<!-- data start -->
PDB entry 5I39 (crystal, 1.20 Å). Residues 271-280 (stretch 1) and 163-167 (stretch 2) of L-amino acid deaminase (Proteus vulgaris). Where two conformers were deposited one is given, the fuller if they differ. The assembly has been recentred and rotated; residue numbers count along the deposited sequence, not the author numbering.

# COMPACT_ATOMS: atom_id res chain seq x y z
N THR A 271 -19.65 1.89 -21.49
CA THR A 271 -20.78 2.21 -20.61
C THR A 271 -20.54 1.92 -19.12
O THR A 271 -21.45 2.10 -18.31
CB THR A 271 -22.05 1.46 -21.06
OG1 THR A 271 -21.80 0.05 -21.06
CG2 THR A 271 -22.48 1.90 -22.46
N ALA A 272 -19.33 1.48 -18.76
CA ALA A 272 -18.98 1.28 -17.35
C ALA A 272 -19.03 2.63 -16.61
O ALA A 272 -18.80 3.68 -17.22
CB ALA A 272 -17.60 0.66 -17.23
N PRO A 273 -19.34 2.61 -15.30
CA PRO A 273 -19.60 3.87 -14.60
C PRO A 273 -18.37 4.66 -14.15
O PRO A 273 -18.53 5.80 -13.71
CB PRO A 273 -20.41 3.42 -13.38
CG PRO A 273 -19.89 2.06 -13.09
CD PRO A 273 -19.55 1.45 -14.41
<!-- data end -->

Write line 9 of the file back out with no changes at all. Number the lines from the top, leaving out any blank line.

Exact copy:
CG2 THR A 271 -22.48 1.90 -22.46